Shannon Boxx of the United States sprints past Kozue Ando of Japan during the Women's World Cup final: Though the American squad lost, their gutsy performance still triggered American pride.In celebration of Nelson Mandelas birthday today, my friend Steve Wymer sent around thisFrancois Pienaar receives the world cup from Nelson Mandela in 1995SportsIllustrated piece re the 1995 South African rugby team, the Springboks, and the role they played in unifying South Africa post-apartheid.(I loved themovie Invictus with Matt Damon and Morgan Freeman.) The article concludes with the following paragraphs:

“Rugby, this great, stupid, odd, confused game,” wrote one former Springbok, Nick Mallett, “had given us its best attribute: its ability to unite different characters and groups and create respect, affection and unity.”

Given the right time and place, sport is capable of starting such a process in a society. It is only a start, of course. The hard work always lies ahead, after the crowds have dispersed and the headlines have ceased. South Africa’s racial and economic woes are not behind it. Far from it. But thanks to the common ground supplied by a rugby pitch, those problems appear less imposing than they did only a month ago.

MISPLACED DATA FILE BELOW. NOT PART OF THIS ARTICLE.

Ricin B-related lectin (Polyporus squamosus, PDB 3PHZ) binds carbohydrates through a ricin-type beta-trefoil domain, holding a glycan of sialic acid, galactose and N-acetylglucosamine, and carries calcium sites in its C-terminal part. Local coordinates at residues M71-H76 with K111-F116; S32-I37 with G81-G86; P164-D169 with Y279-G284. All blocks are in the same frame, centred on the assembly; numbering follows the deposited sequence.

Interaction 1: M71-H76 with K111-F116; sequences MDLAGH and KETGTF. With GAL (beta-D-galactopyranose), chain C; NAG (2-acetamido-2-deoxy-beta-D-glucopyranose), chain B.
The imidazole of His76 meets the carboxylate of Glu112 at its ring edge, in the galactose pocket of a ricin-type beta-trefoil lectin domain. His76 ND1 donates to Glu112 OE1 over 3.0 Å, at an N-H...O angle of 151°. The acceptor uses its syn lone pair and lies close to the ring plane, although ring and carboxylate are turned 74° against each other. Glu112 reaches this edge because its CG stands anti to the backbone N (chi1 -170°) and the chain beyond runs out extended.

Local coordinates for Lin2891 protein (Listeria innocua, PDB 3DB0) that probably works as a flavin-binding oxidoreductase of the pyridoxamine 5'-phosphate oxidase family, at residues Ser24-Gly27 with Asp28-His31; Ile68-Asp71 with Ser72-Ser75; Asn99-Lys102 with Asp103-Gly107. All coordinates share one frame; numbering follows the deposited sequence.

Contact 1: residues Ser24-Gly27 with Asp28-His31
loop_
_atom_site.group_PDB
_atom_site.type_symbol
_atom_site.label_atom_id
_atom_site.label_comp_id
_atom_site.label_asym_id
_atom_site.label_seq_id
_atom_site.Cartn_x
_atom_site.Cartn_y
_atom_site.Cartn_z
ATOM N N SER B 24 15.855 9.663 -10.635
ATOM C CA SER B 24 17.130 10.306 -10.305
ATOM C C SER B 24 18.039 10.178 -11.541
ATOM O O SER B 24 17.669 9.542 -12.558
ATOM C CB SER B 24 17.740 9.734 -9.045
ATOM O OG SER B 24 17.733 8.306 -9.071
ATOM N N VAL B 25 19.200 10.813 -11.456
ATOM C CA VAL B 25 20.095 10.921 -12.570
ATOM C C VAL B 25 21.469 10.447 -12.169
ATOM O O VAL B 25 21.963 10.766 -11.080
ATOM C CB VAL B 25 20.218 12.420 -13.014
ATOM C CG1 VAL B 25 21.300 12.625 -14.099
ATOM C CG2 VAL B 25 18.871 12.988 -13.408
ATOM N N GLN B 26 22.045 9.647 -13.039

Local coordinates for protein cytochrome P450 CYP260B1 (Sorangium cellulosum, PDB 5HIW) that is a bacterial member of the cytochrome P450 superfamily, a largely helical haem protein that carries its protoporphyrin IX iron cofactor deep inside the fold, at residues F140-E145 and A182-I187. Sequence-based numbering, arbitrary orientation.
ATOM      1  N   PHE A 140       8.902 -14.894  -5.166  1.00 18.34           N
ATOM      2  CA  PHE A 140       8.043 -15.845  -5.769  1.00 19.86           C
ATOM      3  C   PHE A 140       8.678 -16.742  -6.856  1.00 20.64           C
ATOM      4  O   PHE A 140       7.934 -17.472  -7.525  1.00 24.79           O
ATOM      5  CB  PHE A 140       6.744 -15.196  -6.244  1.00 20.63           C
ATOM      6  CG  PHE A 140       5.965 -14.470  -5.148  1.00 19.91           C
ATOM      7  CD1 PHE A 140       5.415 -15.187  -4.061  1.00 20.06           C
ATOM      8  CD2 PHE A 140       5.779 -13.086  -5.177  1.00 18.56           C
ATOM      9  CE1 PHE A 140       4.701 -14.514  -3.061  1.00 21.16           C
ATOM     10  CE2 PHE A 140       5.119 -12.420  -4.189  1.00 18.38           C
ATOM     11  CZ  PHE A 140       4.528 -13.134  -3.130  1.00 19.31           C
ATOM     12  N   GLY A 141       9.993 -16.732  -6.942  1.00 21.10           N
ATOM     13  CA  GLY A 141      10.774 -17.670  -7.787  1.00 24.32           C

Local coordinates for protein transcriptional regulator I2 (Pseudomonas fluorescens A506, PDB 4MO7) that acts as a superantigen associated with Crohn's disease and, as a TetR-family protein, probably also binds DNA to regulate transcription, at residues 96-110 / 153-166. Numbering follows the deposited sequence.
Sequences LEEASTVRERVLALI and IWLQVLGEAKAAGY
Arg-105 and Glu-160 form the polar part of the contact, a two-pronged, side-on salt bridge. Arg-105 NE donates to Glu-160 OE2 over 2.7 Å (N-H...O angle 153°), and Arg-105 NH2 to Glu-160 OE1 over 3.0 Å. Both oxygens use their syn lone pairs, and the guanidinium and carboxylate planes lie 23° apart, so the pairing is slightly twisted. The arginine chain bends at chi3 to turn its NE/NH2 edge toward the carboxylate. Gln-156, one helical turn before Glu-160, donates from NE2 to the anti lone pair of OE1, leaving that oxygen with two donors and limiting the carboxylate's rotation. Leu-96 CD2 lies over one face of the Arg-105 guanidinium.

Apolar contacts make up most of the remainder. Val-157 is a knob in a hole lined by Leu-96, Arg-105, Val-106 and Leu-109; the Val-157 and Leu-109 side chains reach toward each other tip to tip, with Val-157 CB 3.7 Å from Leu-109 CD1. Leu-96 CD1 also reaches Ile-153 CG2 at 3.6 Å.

It seems fitting that I read this piece the day after the US and Japanese women riveted us in theWomens World Cup game,and we saw the amazing interest in this game and tremendous women athletes who played on both sides. I was surprised to hear so many people talking about the game and both men and women making their Sunday plans around watching the game, a sure sign that we are gaining ground in recognizing women’s sports and women athletes. Weve come a long way, thanks to Title IX of course, and I look forward to even more progress.